Edinburgh's Fringe spirit is at home in Outback Australia
A FESTIVAL on the edge of South Australia's deserts has taken the Fringe movement founded in Edinburgh more than 60 years ago to its wildest frontier.
For two nights in Port Augusta at the weekend, performers from aspiring local stand-ups to major cabaret and comedy acts that have toured to Edinburgh plied their trade in and around the town square, with a former barracks serving as the main venue.
The audience for the Desert Fringe ran from young white Australians enjoying a taste of big-city culture, to Aboriginal families from a town that has long been a crossroads for indigenous people on the move, and has a simmering history of racial politics.
The Desert Fringe was launched by the giant 50-year-old Adelaide Fringe, second only to Edinburgh in size, to take some of its 700 shows into the Outback.
The shows varied from The Axis of Awesome, the comedy rock act who won a four-star review from The Scotsman in Edinburgh last August, to Aboriginal folk and rock performers.
Port Augusta, a town of about 13,000 people, is nearly four hours drive and 200 miles from Adelaide – equivalent to the Edinburgh Fringe setting up shop on the Isle of Skye.
"The goal is to include regional activity as part of our Fringe activities," said the Adelaide Fringe director, Christie Anthoney, whose career has included working in Edinburgh for 12 years running Fringe Sunday and the Famous Spiegeltent.
She said: "I believe that art is a powerful tool for connection and coming together and understanding cultures."
The festival, first launched three years ago, has now won joint funding from the Port Augusta City Council and the local power company, and could become a model for a wider Outback roadshow by artists travelling to Adelaide, South Australia's capital.
Aboriginal singer-songwriter Robert Champion was performing numbers from "a folk song about a bum, or regular joe" to another about how Australia's indigenous people felt when the "First Fleet" of convict ships arrived in Australia.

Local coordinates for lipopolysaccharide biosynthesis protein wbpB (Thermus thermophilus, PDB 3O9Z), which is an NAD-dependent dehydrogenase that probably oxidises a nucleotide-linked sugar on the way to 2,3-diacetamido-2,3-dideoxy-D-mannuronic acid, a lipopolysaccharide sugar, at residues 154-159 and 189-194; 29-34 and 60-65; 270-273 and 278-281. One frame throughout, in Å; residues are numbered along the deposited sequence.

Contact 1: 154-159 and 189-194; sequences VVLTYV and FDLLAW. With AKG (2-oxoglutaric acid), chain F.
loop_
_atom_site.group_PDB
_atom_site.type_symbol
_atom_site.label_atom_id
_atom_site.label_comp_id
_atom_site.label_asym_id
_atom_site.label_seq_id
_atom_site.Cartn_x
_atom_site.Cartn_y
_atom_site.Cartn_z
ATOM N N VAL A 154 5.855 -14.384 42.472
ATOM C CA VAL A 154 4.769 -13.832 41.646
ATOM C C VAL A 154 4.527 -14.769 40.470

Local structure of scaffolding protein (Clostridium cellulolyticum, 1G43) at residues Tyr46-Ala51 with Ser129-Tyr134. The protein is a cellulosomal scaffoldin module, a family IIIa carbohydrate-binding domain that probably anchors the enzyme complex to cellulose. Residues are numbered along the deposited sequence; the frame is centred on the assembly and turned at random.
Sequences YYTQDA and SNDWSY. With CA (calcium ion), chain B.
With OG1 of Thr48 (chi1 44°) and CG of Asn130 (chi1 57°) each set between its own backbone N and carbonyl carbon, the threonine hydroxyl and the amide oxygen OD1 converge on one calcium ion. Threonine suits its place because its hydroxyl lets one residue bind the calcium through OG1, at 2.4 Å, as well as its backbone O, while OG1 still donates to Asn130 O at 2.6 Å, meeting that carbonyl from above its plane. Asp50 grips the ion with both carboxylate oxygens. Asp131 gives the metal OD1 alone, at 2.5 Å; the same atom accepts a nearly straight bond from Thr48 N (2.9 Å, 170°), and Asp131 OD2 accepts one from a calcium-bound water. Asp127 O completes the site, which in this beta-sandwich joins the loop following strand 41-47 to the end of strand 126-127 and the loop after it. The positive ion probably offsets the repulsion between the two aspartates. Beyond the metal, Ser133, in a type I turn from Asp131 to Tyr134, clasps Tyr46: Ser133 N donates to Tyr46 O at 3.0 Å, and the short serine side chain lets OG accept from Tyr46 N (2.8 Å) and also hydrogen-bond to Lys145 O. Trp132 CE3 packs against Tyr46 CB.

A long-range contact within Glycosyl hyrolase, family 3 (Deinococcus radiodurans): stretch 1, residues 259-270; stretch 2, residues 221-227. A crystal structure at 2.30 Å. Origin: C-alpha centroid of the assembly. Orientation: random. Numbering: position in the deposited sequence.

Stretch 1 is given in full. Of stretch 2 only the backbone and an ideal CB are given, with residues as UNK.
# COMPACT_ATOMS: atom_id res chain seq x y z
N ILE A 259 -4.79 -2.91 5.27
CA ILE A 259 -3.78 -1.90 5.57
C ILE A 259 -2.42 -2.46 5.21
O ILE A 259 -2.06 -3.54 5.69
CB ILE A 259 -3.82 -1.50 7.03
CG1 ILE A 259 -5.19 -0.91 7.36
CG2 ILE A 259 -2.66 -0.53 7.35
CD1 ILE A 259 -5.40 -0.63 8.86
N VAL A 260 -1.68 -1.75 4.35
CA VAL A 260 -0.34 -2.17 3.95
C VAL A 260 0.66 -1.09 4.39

Port Augusta, a seaport founded in 1852, calls itself the "crossroads of Australia", where the road signs fork to Perth or Alice Springs, hundreds of miles away.
The traditional home of local Nukunu or Barngaria people, it's long been a stopping point for Aboriginal people moving around the Outback.
Port Augusta has been a microcosm of the problems of Australia's Aboriginals, who number about 500,000 in a population of more than 20 million, from historic mistreatment to modern unemployment, alcoholism and failing education systems.
The city's mayor, Joy Baluch, a brashly outspoken publican, has faced claims of discrimination and sometimes racism for measures to move Aboriginal youngsters off the streets, or impose city-wide drinking bans.
The audience that turned out appeared fiercely supportive of its tiny Fringe. Jacqui Turner, 22, a trainee doctor, said: "It's great that these things are in Port Augusta. There's plenty of people out here that appreciate cultural events. It's like any other evolving country town. It's evolving its identity and moving away from the past."
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Saturday 25 May 2013
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